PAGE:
Employee Knowledge Cycle





and finally

If this has been of interest and you’d like to know more I am going to be running a Masterclass on effective Knowledge Capture and Retention in a week’s time and with Martin White of Intranet Focus hosting a Breakfast Breakout at the RSA on the Future of Legal KIM (this topic is a big issue for them) on December 9th.

knowledge tours = knowledge transfer (understanding puffins and olefins)

Today under the ‘people I admire (and why) section of the site I posted an anecdote from a meeting I once had with the then Vice President of Mobil. It brought back recollections from a posting I made a year ago on Sparknow’s site about the value of knowledge tools  for encouraging good knowledge retention and transfer. Here’s that updated posting:

Ahead of a trip to the ECCI creativity & innovation event in Portugal I was looking for examples of good knowledge transfer from km practitioners. Let me share one anecdote from an interview with Barney Smith a former CKO and CIO and champion yachtsman in response to a question on measurement.

Barney: 80% staff have attended a knowledge tour. Oh yeah, we did knowledge tours. That was cool.

Sandra: What’s a knowledge tour?

Barney: They were great! Natural England owns and manages about 0.6%% of  England’s surface, its natural resource…we actually got people to leave their day job and come down literally. And rather than them doing job shadowing and things like that, we got them to build a day where staff could turn up and then could actually experience what that person does. And they could take 10-15 out. So if a person is responsible for monitoring environmental impacts around the Lundy islands, he would take people on a boat around Lundy island and looking at birds with a Lundy Warden.

Barney: Lundy (Norse for Puffin Island) is part of a Marine Conservation Zone managed by Natural England. The warden who lives on site managing it is actually an employee. We took our staff out to spend a day on the islands with the warden talking about puffins and things like that.

But the point was for those people sitting in finance or those people sitting advising farmers on agri-environment schemes or those people who are promoting or designating the  South Downs national park or New Forest national park, that’s what they’re doing at Lundy. And of course that was the pilot, great stuff. But we had the chief executives and senior staff who said everyone’s got 15 development days. One of those days must be knowledge tour.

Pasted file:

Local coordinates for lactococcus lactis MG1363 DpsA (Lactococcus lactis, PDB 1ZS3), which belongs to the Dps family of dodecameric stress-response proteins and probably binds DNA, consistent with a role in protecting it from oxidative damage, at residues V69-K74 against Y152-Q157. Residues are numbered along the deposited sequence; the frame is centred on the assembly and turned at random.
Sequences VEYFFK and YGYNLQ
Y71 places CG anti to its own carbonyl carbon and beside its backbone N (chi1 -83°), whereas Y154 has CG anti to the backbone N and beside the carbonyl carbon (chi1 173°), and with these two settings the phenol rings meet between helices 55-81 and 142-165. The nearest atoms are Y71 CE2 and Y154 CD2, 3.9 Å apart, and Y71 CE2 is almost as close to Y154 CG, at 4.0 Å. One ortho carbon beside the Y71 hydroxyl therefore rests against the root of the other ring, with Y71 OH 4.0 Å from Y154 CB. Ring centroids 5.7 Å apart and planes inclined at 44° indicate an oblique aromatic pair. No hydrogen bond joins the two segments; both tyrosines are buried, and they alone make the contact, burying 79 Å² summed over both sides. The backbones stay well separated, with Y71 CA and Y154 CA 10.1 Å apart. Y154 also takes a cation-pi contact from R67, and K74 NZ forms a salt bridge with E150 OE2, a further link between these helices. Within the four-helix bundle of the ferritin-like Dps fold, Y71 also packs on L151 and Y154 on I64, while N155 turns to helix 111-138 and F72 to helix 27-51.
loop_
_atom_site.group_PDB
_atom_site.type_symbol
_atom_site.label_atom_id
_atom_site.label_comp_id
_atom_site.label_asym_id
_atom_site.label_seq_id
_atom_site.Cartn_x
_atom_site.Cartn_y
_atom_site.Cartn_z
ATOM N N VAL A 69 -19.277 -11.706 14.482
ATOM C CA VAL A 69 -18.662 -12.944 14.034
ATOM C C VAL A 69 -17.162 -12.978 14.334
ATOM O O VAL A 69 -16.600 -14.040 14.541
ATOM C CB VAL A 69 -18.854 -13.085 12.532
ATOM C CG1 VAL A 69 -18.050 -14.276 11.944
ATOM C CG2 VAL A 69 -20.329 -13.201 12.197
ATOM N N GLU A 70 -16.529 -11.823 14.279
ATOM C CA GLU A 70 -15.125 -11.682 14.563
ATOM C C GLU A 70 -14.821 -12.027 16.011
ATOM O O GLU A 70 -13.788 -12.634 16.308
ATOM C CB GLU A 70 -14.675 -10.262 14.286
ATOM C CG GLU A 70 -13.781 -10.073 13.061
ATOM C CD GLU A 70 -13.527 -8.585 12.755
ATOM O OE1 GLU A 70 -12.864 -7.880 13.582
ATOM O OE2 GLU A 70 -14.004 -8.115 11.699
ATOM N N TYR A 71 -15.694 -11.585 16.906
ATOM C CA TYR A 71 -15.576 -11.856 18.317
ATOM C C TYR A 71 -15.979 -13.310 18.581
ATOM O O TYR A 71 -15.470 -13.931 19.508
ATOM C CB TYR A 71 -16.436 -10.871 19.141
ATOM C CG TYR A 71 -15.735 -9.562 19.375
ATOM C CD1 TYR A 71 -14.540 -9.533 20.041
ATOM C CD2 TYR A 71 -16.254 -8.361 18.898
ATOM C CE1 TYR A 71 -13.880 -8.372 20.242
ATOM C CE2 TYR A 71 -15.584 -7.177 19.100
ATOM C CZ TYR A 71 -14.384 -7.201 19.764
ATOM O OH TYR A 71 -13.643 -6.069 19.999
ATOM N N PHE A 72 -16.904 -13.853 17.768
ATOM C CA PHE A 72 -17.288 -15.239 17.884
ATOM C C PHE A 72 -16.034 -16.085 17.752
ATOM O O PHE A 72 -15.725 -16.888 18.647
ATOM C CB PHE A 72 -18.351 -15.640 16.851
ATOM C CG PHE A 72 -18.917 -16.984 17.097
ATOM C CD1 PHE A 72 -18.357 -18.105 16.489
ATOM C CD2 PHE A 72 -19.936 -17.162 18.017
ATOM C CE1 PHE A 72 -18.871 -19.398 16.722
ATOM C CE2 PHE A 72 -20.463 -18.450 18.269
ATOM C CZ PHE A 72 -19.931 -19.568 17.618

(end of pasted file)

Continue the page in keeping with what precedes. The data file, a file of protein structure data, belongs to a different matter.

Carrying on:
And we even created one that’s virtual. So it was actually a guy walking land with a video camera, looking at things. And then he did a talk-over. It was done like a documentary.

It reminded me of a time long past when I was a lending banker managing a portfolio of energy clients.  I knew little about hydro crackers and cat crackers, even less about olefins, polyamides and bottoms all of which were about to become part of my expanding oil and petrochemical vocabulary.

My boss, a visionary and talented Yale educated and very well travelled American who could and did argue vociferously in Arabic, Cantonese and English reasoned that if I were to be of value I needed to understand the practices and language of the industry I was working alongside.  So courtesy of Mobil I attended a programme designed to educate financial people into the workings and economics of oil refining.

I never thought about that week at a refinery in Paulsboro New Jersey as a knowledge tour but now looking back I can see the connection and the importance of experiencing what others do in order to make better decisions. That this was a one off initiative and never replicated by the bank was regrettable since it gave me an insight into a world that would otherwise have been opaque and because I had a modicom of knowledge, the ability to have more meaningful dialogue with my clients.

Barney’s knowledge tours have become regular events, measurable as KPI’s and part of the knowledge charter used to mobilise and shape Natural England’s approach to knowledge management. That they are built into the calendar with compulsory attendance is key.

And finally and perhaps not unrelated the Lundy Puffin is no longer on the endangered list as a result of a programme to eradicate the island of rats.